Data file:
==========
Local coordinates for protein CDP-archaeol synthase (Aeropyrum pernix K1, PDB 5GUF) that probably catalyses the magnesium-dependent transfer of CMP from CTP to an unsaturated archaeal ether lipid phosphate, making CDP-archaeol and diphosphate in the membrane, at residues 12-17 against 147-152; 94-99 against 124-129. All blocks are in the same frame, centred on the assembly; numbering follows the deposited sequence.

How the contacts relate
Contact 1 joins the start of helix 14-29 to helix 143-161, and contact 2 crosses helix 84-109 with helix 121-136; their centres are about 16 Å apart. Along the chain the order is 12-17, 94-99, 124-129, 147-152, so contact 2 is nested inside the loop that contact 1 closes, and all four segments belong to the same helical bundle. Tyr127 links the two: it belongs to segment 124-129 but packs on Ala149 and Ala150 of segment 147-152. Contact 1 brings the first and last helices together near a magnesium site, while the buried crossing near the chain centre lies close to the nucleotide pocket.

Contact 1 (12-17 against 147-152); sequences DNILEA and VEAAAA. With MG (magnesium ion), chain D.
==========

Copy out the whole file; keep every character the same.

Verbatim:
Local coordinates for protein CDP-archaeol synthase (Aeropyrum pernix K1, PDB 5GUF) that probably catalyses the magnesium-dependent transfer of CMP from CTP to an unsaturated archaeal ether lipid phosphate, making CDP-archaeol and diphosphate in the membrane, at residues 12-17 against 147-152; 94-99 against 124-129. All blocks are in the same frame, centred on the assembly; numbering follows the deposited sequence.

How the contacts relate
Contact 1 joins the start of helix 14-29 to helix 143-161, and contact 2 crosses helix 84-109 with helix 121-136; their centres are about 16 Å apart. Along the chain the order is 12-17, 94-99, 124-129, 147-152, so contact 2 is nested inside the loop that contact 1 closes, and all four segments belong to the same helical bundle. Tyr127 links the two: it belongs to segment 124-129 but packs on Ala149 and Ala150 of segment 147-152. Contact 1 brings the first and last helices together near a magnesium site, while the buried crossing near the chain centre lies close to the nucleotide pocket.

Contact 1 (12-17 against 147-152); sequences DNILEA and VEAAAA. With MG (magnesium ion), chain D.